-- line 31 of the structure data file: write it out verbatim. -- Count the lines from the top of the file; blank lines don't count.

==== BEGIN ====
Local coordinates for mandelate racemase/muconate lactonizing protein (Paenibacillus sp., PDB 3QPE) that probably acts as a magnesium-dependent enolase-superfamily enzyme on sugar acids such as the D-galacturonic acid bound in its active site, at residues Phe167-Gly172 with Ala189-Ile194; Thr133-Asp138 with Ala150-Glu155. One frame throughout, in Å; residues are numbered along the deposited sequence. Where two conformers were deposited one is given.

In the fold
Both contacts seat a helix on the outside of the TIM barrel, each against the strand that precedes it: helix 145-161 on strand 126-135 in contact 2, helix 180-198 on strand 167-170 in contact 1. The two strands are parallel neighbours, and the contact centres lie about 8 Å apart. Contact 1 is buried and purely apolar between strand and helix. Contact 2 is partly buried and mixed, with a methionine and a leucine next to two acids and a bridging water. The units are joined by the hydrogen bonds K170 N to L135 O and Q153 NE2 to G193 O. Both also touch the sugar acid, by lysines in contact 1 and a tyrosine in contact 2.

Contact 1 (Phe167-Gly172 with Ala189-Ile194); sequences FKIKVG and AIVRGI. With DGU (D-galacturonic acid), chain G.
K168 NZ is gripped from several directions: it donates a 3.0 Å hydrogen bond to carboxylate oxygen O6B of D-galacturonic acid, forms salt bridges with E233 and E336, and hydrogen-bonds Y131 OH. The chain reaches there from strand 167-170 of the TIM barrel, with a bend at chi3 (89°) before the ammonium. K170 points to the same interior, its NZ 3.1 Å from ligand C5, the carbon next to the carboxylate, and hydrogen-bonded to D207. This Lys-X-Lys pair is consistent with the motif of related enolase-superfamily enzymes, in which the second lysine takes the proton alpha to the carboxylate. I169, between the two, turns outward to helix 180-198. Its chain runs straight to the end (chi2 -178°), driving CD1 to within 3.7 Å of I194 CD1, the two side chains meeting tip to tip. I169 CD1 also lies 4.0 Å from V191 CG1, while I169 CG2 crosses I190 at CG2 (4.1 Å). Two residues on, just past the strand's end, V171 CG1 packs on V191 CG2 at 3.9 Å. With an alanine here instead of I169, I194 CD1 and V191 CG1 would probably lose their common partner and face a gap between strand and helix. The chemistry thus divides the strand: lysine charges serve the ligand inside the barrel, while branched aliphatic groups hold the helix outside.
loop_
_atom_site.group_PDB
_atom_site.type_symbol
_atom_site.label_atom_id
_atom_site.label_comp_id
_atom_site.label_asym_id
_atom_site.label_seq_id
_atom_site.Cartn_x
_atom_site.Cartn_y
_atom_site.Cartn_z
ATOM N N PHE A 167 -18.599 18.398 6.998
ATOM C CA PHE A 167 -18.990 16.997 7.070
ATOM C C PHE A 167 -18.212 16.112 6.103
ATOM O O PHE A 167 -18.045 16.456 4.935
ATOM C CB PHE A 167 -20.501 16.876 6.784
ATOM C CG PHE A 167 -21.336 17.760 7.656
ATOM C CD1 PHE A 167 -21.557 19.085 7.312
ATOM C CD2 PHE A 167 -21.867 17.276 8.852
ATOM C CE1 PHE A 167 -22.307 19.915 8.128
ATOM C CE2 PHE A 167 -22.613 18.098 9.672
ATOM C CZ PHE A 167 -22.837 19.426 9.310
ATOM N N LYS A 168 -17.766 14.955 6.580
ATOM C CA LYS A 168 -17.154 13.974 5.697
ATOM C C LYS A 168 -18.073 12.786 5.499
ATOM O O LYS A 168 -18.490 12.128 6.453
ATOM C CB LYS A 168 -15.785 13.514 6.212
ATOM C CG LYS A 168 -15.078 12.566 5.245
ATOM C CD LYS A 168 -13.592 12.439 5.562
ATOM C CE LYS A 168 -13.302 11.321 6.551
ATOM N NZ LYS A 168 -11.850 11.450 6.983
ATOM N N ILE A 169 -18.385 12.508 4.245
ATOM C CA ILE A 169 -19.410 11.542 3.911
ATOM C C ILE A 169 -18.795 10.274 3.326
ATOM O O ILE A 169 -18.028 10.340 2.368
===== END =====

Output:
ATOM C CB LYS A 168 -15.785 13.514 6.212